On February 21, 2013, Agence France-Presse published “Text messages help Cholera fight in Mozambique,” a report in which author Jinty Jackson recounts the widespread impact of the January floods and aid agencies' mobile initiative to distribute aid.
“The mobile initiative is the latest “e-health” tactic to get aid to flood victims in the southern African nation, hit by the worst deluge in over a decade.”
After the Limpopo River flooded Xai-Xai in late January, killing more than 100 people and impacting the lives of 250,000, Population Services International (PSI), a US-based health NGO, broadcast television and radio announcements encouraging people to send a free text message in order to receive chlorine from local stores. The hope was that when put to the test, their mobile concept would work to facilitate the communication and distribution of aid and reduce the cost of logistics in the impacted communities.
Approximately 300 people in the north have been infected with cholera as a result of drinking unpurified water. Jackson provides a picture of a case in which a flood refugee receives notification via text message of the availability and location of chlorine, a water purifying chemical that kills cholera and other water-borne diseases. At the same time, a shopkeeper across town receives a similar message authorizing his distribution to the specified aid recipient. In this way, mobile communications facilitate the “easy” and efficient exchange.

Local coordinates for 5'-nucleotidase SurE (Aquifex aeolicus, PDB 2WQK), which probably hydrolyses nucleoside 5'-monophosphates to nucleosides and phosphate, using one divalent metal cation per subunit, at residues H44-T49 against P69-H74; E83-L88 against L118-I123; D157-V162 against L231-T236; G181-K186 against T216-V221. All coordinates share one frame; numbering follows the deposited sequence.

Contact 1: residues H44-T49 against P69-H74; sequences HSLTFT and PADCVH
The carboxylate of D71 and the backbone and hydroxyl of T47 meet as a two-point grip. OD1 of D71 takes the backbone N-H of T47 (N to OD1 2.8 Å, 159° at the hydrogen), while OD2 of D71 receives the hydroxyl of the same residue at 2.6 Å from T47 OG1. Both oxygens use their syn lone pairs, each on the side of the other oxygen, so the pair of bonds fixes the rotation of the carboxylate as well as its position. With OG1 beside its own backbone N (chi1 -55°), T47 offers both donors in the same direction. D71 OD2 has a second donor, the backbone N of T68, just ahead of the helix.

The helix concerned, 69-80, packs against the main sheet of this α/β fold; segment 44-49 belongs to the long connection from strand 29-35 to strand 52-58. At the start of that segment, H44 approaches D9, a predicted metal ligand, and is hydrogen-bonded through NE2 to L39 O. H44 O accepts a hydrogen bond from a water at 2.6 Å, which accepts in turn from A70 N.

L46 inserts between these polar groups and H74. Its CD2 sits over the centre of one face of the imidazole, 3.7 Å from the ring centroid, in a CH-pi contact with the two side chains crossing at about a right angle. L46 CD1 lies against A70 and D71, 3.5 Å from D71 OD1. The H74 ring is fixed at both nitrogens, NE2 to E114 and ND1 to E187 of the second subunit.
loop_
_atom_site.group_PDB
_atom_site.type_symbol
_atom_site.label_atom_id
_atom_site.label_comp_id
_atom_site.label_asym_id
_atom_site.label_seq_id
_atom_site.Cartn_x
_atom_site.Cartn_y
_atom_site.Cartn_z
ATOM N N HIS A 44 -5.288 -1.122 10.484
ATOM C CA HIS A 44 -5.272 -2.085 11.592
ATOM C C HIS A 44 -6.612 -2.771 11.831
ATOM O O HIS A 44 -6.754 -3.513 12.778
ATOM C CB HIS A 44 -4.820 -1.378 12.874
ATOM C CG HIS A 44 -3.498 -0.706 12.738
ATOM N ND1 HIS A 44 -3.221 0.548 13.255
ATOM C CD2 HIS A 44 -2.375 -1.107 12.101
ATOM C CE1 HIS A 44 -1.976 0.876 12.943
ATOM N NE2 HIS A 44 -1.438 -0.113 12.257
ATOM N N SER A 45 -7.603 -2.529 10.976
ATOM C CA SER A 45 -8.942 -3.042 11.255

PSI country director Iulian Circo points out the “business logic” behind the use of SMS distribution.
“We make local shops partners in emergency response. They benefit from responding to the emergency and give us the strength that we don't have—they have penetration in the community.”
While the power of mobile phones to track and coordinate relief efforts has been utilized during humanitarian crises like the Haiti 2010 earthquake, this is the first time the SMS distribution process has been introduced to emergency response efforts, and its developers intend to integrate the tactic into traditional, large-scale emergency response practices.
Jackson concludes with a prediction of the future and an affirmation of SMS distribution's potential: “Floods occur every few years in Mozambique's vast low-lying river basins. Harnessing this informal trade could be key to the emergency response next time around.”